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Re: organize
It's not completely accurate to say snow/blue geese were ever 'rare' in Louisiana. But at one time their wintering grounds were more restricted and much more coastal so many hunters in central and northern Louisiana did not encounter them. It's also worth noting that in the immediate post WWII period the continent was in an artificial situation of extreme wetland loss from Iowa to Arkansas and even northern Louisiana. This resulted in coastal LA and TX hunters receiving the lions share of wintering birds. Programs like WRP and flood abatement programs in the Mississippi River drainage along with the NWR system and the increasing commercial value of hunting leases have all worked together to increase mid-continent duck habitat. This combined with fewer really cold winters have reduced the number of mallards and geese reaching our coast and reduced the overall percentage of the duck flight that reaches us. That said with increases in duck populations since the easing of the precipitous boom and bust drought regime in the breeding grounds that prevailed from the 30s thu the 90s (aided by CRP ect) we still winter more waterfowl and kill more waterfowl than almost any other state. That last fact makes it hard to argue for major changes in management practices.

If we were to seek change what I would suggest is rather than trying to fight the moneyed interest of the flooded field crowd we seek a change in management practices in NWRs throughout the MS and Centrak flyways. Currently many refuges including some in LA have large quantities of standing grain which is flooded and then NOT HUNTED. Originally this was designed to give birds acess to safe areas to refuel at various points during migration at a time when other habitat was limited and heavily hunted (prior to pay to hunt being so pervasive). Today however the practice is likely less needed since there has been a considerable increase in habitat while the decline in open acess means that any given field us as or more likely to be rested as hunted on a given day. USFWS policies are open to review on a regular basis and could be altered through congressional pressure (gag, though). Since these programs cost money it will be easier to call for them to end.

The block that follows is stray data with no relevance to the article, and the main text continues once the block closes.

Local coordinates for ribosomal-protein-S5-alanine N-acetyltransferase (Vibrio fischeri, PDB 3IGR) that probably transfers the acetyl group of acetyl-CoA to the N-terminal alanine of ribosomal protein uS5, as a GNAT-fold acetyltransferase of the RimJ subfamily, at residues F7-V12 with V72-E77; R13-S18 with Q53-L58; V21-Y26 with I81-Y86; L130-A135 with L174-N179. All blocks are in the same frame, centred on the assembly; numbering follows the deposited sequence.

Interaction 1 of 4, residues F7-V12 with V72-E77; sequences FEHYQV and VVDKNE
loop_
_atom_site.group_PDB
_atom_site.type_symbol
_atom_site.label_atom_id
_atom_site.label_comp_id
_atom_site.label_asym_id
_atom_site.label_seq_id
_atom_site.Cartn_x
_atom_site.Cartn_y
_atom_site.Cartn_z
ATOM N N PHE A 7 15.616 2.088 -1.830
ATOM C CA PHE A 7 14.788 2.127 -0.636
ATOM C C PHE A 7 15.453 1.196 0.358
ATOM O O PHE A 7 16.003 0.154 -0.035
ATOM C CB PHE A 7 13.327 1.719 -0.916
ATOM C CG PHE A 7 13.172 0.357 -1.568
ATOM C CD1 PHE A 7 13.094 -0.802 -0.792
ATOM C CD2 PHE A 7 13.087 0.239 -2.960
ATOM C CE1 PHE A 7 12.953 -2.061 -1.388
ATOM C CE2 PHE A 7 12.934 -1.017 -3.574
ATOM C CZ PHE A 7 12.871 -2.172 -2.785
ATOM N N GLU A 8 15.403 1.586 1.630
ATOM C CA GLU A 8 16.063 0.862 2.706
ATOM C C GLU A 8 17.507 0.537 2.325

Personally I'm not going to be calling my congressman about this. We have had 20 years if liberal duck seasons and the biggest part of these changes are driven by weather and the birds adapting to dry field feeding (mallards and geese). This years season structure was an aberration caused by a political pissing match. In the future it won't be repeated. Also realize that while Lafourche/Terrebone gained birds late in the season most if thd coast LOST birds in January this year. This is not an uncommon occurrence. Thus the regulations (as recomended by LDWF) split the difference between those parts of the coast that prefer/benefit from earlier opening and those that favor the latest possible closing.
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Re: organize
Good luck with that 'one unified voice from everyone who hunts and fishes'.

That's a pretty tall order.
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Re: organize
Yep, we could not even agree to using the full specklebelly season framework! We can't agree on surface drives. We can't agree on whether increasing hunter numbers are good or bad. We can't agree on river diversions. Can't agree on what's a navigable waterway.

PS plenty of the birds not making the spartina marsh are in flooded fields IN LOUISIANA! The marsh hunters of Louisiana can't drive the regulatory process just won't happen, even if we could agree on what we want!

But what we can do and usually do do is lead the nation in duck harvest per hunter. Enjoy your grays, teal, and ringers boys and girls.
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Re: organize
Well said lanco1 ! Overall we had a good season in the Reggio-Delacroix area. We had a few slow days but that's every season.